According to the National Alliance of the Mentally Ill, severe mental illnesses are more common than cancer, diabetes or heart disease.
About one in five adults suffer from a diagnosable mental disorder in their lifetime. Estimates from the U.S. surgeon general show that about 23 percent of the country's population, roughly 44 million people, have diagnosable mental disorders. Up to 30 percent of the population have either a mental or addictive disorder.
Statistics for Nevada vary, but estimates from the Center for Mental Health Services indicate that about 236,000 people of all ages in Nevada suffer from some form of a mental illness.
"Who are those people? Well, they're everybody," said David Schroeder, a clinical psychologist and coordinator of clinical services at Carson-Tahoe Hospital's Behavioral Health Services. "People with mental illness generally fit into two categories. There are the mentally ill that because of their illness are chronically debilitated.
"Those are the people with schizophrenia, severe, severe depression, bipolar disorder. They can't work. Their medications are barely able to hold them together. They're probably poor because they can't work. The have poor problem-solving skills, poor coping skills. They can't cope in the world very well. That's a pretty small number, maybe five to 15 percent of the mentally ill population.
"The other people are those who in suffering the slings and arrows of life fall off their pony. Medications and or therapy over time help them maintain a certain level of function. They're every person - the accountant, the teacher, they practice law. They are able to maintain normal lives like the rest of us."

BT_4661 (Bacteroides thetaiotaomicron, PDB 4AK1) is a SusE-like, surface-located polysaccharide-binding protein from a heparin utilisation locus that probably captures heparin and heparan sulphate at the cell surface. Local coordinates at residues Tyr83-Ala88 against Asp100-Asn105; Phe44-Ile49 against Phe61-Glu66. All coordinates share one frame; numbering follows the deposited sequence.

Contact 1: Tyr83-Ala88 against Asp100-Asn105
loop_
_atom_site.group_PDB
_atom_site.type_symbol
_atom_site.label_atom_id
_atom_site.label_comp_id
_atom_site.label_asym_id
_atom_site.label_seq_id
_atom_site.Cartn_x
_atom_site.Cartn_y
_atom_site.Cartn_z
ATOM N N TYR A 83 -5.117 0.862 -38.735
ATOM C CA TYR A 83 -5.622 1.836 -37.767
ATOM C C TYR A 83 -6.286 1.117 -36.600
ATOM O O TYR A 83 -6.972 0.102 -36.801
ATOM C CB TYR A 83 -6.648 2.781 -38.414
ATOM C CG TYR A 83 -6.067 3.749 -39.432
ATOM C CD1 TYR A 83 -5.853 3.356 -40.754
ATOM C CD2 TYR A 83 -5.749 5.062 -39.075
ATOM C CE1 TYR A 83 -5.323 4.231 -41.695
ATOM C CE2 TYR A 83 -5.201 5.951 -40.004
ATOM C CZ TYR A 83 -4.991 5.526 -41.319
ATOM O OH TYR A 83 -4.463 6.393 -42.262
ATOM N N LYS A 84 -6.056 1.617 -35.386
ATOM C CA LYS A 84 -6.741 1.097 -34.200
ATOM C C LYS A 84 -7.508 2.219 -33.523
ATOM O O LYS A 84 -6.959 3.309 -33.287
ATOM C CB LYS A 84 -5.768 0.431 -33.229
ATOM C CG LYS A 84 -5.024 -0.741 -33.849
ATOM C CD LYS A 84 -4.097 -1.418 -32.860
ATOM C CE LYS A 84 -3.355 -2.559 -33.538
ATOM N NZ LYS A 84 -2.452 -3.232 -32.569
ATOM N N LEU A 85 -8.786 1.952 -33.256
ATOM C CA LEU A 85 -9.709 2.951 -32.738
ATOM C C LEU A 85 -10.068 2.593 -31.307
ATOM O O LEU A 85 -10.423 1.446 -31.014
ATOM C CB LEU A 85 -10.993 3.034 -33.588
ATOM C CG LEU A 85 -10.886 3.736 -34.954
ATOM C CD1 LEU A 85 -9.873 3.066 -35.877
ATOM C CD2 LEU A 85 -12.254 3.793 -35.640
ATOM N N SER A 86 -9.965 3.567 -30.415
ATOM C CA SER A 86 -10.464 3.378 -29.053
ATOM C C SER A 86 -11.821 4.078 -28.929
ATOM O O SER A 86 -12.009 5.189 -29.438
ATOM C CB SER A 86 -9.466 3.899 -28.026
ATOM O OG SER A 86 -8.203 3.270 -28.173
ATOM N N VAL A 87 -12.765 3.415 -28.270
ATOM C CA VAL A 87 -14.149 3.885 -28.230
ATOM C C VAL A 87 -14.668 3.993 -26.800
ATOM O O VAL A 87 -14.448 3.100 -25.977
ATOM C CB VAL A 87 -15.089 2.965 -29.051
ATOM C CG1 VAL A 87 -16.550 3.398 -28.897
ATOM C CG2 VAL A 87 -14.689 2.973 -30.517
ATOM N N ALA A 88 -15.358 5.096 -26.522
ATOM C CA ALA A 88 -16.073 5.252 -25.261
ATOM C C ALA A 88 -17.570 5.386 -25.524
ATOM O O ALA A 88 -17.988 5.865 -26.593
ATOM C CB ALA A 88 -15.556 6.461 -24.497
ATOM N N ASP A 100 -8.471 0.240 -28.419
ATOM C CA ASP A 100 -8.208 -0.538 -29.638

Schroeder said mental illness was long considered to be a condition, not a disease.
"Traditionally, something was wrong with you. You pissed off God and now you're crazy," he said. "That was the superstition of the disease for a long time.
"There is a physical cause for the problem. Mental illness was the last disease concept to be accepted as a disease, something having a cause rather than being a state of existence. Only in the last two generations have we had this idea we can treat people with drugs and therapy to help peoples' mental illness."
The Surgeon General's report on mental illness also noted that costs associated with mental illness "are exceedingly high." About 7 percent of total heath spending is on mental health services, it notes.
About 10 percent of the population at any time struggles with mental illness, and Carson's numbers more than likely match that number, Schroeder said.
About mental illness
-- Severe mental illnesses are biologically-based brain diseases that profoundly disrupt a person's ability think, feel and relate to others or to their environment.
-- 5.4 million adults in the United States have a severe and persistent mental illness.
-- 11.4 million adults in the U.S. have a serious mental illness.
-- Rough estimates show that about 7.5 million youth have mental, behavioral or developmental disorders, yet only one-fifth of them receive treatment.
-- The leading reason for hospital admissions nationwide is psychiatric disorders.
-- Four of the 10 leading causes of disability in the U.S. and other developed countries are mental disorders: major depression, bipolar disorder, schizophrenia and obsessive-compulsive disorder.